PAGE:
It has been reported recently that researchers have found a way to infiltrate WhatsApp group chats despite its end-to-end encryption.
At the Real World Crypto security conference Wednesday in Zurich (Switzerland), researchers from Ruhr-Universität Bochum (RUB) in Germany found that anyone who controls WhatsApp/Signal servers can covertly add new members to any private group, allowing them to spy on group conversations, even without the permission of the Whatsapp Group admin, Wired reports.
Once a new person is in, the phone of each member of that group chat automatically shares secret keys with that person, giving them full access to all future messages, but not past ones. It would appear as if the new member had the permission of the admin to join.
According to Android Central:
“The problem is that WhatsApp isn’t properly authenticating these group management requests on its own servers. A WhatsApp server needs to properly ID the sender of a message that would add a person to a group chat. The person sends a message that IDs both the group and the member it wishes to add and the server checks to make sure the person who sent it is actually a chat administrator. These messages aren’t end-to-end encrypted, and instead use standard transport encryption — the message coming from a chat administrator and going to a server that requests a user be added to a chat is not signed by the sender with their encryption key.
This means a WhatsApp server can add any user it wants to any group, at any time. The server can, not another user. That’s important, and it means any privacy expected in a WhatsApp group chat depends solely on trusting the WhatsApp chat server. That defeats the entire purpose of end-to-end encryption, which is designed so that privacy is guaranteed even if a server is compromised because only the sender and recipient can decrypt a message.
The only way this flaw can be exploited is by someone with access to the server doing it. That means a server gets compromised, or an employee goes rogue, or a three-letter government agency files a warrant. Any of those things could happen, might have happened in the past, and could even be happening right now. But one other thing needs to be considered — you’ll know if it happens to your chat.”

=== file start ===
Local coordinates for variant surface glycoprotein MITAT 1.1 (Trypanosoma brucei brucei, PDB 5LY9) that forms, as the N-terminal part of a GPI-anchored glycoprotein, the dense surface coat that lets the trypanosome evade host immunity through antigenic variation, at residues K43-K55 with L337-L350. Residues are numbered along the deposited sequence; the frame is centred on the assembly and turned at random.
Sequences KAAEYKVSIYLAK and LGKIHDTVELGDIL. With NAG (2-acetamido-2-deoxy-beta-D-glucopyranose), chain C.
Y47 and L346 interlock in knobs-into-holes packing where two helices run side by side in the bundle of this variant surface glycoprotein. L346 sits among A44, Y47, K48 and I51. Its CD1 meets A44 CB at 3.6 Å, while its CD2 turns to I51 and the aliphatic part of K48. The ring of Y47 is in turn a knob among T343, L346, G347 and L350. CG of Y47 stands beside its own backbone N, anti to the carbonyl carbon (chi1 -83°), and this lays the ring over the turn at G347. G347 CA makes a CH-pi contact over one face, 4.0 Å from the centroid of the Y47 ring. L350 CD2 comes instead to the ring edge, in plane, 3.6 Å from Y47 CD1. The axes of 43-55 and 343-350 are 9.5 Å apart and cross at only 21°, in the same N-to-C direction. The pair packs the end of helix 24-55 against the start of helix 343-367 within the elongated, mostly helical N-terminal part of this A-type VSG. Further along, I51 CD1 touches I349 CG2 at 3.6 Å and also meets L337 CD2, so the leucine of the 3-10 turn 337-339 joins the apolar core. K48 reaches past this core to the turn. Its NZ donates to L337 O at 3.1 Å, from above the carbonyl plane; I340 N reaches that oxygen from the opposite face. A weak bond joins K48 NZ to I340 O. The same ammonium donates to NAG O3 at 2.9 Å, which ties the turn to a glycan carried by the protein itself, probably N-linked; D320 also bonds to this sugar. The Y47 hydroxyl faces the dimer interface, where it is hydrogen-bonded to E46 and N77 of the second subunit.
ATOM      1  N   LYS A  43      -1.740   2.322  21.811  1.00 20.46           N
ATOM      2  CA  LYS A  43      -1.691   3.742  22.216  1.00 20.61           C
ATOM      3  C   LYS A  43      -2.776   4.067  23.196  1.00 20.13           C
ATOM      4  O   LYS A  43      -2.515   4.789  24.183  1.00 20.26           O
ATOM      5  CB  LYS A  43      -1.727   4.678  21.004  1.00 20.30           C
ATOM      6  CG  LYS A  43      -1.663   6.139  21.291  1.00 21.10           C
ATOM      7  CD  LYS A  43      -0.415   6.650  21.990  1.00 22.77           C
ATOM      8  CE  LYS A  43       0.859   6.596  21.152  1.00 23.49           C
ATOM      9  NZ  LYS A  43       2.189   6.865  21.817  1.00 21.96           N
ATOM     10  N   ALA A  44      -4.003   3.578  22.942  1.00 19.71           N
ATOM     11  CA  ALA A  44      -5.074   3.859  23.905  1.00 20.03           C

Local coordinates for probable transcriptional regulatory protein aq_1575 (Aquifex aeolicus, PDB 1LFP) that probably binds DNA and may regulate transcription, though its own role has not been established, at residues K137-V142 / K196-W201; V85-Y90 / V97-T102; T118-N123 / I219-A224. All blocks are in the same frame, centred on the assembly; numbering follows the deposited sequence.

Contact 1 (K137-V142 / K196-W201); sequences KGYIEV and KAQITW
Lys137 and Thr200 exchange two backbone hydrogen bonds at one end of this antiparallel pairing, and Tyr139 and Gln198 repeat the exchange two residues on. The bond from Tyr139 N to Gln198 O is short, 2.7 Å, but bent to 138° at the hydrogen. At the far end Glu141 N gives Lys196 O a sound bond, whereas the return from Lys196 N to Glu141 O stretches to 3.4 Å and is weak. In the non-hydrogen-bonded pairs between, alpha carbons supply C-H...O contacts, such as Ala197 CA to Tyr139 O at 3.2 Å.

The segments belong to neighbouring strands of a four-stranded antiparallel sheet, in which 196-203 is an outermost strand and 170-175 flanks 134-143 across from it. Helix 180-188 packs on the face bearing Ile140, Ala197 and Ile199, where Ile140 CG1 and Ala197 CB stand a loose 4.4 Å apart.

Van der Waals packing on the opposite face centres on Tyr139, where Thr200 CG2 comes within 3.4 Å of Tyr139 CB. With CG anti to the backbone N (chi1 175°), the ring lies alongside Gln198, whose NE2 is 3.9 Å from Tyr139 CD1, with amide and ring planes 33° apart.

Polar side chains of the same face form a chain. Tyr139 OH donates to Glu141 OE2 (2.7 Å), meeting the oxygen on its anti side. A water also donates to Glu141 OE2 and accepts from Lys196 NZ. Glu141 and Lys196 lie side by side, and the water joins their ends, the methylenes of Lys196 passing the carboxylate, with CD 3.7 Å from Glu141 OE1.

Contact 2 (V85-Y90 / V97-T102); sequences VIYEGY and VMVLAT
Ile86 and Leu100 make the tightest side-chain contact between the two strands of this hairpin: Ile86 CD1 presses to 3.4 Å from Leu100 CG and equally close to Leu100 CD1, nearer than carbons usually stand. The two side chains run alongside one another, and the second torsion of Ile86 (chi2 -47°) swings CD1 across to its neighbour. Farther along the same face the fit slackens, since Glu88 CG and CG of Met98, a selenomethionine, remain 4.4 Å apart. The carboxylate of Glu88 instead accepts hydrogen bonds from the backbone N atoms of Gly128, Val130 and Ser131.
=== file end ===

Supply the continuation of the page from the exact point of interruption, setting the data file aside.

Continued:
Facebook says, its not a problem- according to The Verge: Facebook’s Chief Security Officer Alex Stamos responded to the report on Twitter, saying, “Read the Wired article today about WhatsApp – scary headline! But there is no [sic] a secret way into WhatsApp groups chats.”
Facebook acquired WhatsApp in February 2014 for over $19 billion in stock.
Stamos objected to the report, stating that there are multiple ways to check and verify the members of a group chat. He argued that since all members of a group chat can see who joins a chat, they’ll be notified of any eavesdroppers. It’s also worth asking what a redesigned, secure WhatsApp would look like without this flaw. According to Stamos, if the app were to be redesigned, that would diminish how easy it is to use.
The Researchers have advised companies to fix the issue just by adding an authentication mechanism to make sure that the “signed” group management messages come from the group administrator only. They alerted WhatsApp to the problem with group messaging security last July. In response to their report, WhatsApp’s staff say they fixed one problem with a feature of their encryption that made it harder to crack future messages even after an attacker obtained one decryption key. But they told the researchers the group invitation bug they’d found was merely “theoretical” and didn’t even qualify for the so-called bug bounty program run by Facebook, WhatsApp’s corporate owner, in which security researchers are paid for reporting hackable flaws in the company’s software.
WhatsApp claims to offer end-to-end encryption for all messages, it means that they and no party – governments, police, hackers, other users – can intercept and read user messages. WhatsApp uses part of a security protocol developed by Open Whisper Systems, a company that has its own fully secure messaging app Signal (for iOS and Android).
Over 1 billion people around the world uses Whatsapp daily.[PDF]– WhatsApp Group Chat Vulnerability, research paper by researchers Paul Rösler, Christian Mainka, and Jörg Schwenk from Ruhr-Universität in Bochum, Germany